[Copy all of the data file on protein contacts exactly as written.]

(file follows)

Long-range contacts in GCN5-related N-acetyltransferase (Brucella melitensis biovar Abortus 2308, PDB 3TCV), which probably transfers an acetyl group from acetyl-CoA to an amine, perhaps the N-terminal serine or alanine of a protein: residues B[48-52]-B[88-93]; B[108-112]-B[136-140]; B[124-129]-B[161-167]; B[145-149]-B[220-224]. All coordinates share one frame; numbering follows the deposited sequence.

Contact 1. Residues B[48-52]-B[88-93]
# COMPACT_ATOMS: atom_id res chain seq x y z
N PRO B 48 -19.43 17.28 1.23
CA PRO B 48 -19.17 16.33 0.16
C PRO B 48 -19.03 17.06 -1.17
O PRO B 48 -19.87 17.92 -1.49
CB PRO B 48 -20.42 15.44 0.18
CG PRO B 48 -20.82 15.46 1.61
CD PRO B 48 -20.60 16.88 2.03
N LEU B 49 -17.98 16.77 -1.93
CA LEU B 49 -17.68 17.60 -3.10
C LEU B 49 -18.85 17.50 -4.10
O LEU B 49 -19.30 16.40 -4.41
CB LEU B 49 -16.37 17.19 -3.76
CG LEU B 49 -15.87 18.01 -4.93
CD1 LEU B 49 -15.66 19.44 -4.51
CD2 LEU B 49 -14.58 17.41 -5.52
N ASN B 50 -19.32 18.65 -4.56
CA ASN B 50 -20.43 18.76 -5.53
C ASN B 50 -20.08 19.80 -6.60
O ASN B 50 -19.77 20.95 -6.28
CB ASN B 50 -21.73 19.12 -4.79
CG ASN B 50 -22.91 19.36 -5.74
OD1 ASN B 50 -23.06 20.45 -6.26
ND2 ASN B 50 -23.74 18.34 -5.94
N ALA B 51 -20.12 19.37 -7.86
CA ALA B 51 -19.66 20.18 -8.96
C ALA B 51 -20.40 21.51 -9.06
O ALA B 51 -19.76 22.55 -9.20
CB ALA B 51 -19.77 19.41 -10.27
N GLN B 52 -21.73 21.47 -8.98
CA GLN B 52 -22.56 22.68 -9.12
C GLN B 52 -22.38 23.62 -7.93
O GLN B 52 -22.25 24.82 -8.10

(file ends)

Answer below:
Long-range contacts in GCN5-related N-acetyltransferase (Brucella melitensis biovar Abortus 2308, PDB 3TCV), which probably transfers an acetyl group from acetyl-CoA to an amine, perhaps the N-terminal serine or alanine of a protein: residues B[48-52]-B[88-93]; B[108-112]-B[136-140]; B[124-129]-B[161-167]; B[145-149]-B[220-224]. All coordinates share one frame; numbering follows the deposited sequence.

Contact 1. Residues B[48-52]-B[88-93]
# COMPACT_ATOMS: atom_id res chain seq x y z
N PRO B 48 -19.43 17.28 1.23
CA PRO B 48 -19.17 16.33 0.16
C PRO B 48 -19.03 17.06 -1.17
O PRO B 48 -19.87 17.92 -1.49
CB PRO B 48 -20.42 15.44 0.18
CG PRO B 48 -20.82 15.46 1.61
CD PRO B 48 -20.60 16.88 2.03
N LEU B 49 -17.98 16.77 -1.93
CA LEU B 49 -17.68 17.60 -3.10
C LEU B 49 -18.85 17.50 -4.10
O LEU B 49 -19.30 16.40 -4.41
CB LEU B 49 -16.37 17.19 -3.76
CG LEU B 49 -15.87 18.01 -4.93
CD1 LEU B 49 -15.66 19.44 -4.51
CD2 LEU B 49 -14.58 17.41 -5.52
N ASN B 50 -19.32 18.65 -4.56
CA ASN B 50 -20.43 18.76 -5.53
C ASN B 50 -20.08 19.80 -6.60
O ASN B 50 -19.77 20.95 -6.28
CB ASN B 50 -21.73 19.12 -4.79
CG ASN B 50 -22.91 19.36 -5.74
OD1 ASN B 50 -23.06 20.45 -6.26
ND2 ASN B 50 -23.74 18.34 -5.94
N ALA B 51 -20.12 19.37 -7.86
CA ALA B 51 -19.66 20.18 -8.96
C ALA B 51 -20.40 21.51 -9.06
O ALA B 51 -19.76 22.55 -9.20
CB ALA B 51 -19.77 19.41 -10.27
N GLN B 52 -21.73 21.47 -8.98
CA GLN B 52 -22.56 22.68 -9.12
C GLN B 52 -22.38 23.62 -7.93
O GLN B 52 -22.25 24.82 -8.10